LIT 5: Decision-support and Emissions Prediction Interactive Cities Tool (DEPICT)

When evaluating a district (re)development plan, urban planners and government agencies consider the energy consumption and impact on air quality that the proposal would create. In California, the air quality impact is regulated by the California Environmental Quality Act (CEQA), which requires that the estimated emissions of greenhouse gases and other selected particles be reviewed and approved during the design phase, leading potentially to mitigation measures aiming at reducing these emissions.

State of the Art

The emissions estimates are generally generated by an accredited software, such as the California Emissions Estimator Model (CalEEMod) which uses empirical data and equations to calculate the predicted emissions from construction, building operation and vehicles. The data used comes from public database which are built on survey results. The impact of mitigation measures on emissions is also determined empirically by deducing the typical measured impact off the baseline results. While this method offers fast results, which requires minimal user input, it cannot reliably model atypical building types or mitigation measures. It is also unreliable when applying measures that have variable impact, depending on use and location, such as photovoltaic technology.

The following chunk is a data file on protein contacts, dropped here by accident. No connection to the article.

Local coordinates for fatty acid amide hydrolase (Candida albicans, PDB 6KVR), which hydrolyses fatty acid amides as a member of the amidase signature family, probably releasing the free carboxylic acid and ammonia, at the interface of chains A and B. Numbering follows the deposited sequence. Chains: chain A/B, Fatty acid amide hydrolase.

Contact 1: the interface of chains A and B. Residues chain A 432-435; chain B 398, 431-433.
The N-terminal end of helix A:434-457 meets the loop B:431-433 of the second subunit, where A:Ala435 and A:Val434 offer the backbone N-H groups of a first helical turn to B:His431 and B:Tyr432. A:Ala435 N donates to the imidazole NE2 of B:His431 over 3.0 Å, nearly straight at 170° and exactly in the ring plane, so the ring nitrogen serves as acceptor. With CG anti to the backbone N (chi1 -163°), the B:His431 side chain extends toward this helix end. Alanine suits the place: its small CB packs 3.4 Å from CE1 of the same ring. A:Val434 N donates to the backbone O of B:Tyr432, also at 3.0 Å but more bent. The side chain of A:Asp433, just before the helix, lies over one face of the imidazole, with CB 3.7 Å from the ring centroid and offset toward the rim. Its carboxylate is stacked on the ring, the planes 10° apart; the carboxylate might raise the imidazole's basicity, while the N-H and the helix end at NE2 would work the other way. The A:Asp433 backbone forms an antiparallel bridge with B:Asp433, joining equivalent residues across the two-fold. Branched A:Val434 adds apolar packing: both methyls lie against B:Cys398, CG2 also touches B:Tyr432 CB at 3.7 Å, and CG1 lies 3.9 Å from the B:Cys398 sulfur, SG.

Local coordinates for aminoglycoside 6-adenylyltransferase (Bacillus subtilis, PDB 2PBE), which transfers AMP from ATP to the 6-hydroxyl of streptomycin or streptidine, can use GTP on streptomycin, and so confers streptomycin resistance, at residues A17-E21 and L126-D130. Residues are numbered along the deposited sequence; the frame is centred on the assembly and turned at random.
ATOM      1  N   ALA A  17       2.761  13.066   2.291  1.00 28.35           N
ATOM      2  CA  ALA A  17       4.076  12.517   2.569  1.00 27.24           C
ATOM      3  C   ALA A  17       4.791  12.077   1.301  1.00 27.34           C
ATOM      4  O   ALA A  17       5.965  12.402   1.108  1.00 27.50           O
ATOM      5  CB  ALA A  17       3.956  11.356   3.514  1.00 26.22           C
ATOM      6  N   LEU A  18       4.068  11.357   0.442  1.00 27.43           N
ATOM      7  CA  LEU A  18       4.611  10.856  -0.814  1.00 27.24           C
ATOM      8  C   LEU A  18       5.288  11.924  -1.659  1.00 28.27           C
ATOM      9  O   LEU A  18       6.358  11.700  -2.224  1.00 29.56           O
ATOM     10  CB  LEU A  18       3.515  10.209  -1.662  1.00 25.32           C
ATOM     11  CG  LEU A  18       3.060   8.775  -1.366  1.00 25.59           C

Value Proposition

The Decision-support and Emissions Prediction Interactive Cities Tool (DEPICT) aims at predicting the cross-sectoral (building construction, operation and vehicles) energy consumption and greenhouse gases emissions at campus and urban scale. It leverages capabilities of multiple modeling tools: EnergyPlus for building operation, CalEEMod for building construction and gas vehicle, BEAM for electric vehicles and SAM for building–integrated photovoltaics. It distinguishes from other cross-sectoral model such as CalEEMod or BEST in that it uses physical models, rather than empirical models, for all sectors, which allows for a more accurate and customizable quantification. It is relevant for short-term multi-sectoral decision making by developers and city planners and long-term policy making by municipal and state officials.


DEPICT is currently under development for a case study project with an urban developer in San Francisco, working on three distinct redevelopment projects in the Bay Area. The current capabilities of the tool are tailored to the needs of the client, with a strong focus on a reliable vehicle modeling, but future development will further enhance the tool features for a broader range of applications.


Baptiste Ravache

Lawrence Berkeley National Laboratory

Baptiste Ravache is a Scientific Engineering Associate at Berkeley Lab. His research addresses challenges in building energy simulation and cross-sectoral energy simulation, with a focus on comparison between simulated results and measured data. He combines the fields of data science and energy simulation to develop tools that can be used to facilitate the analysis and improvement of models.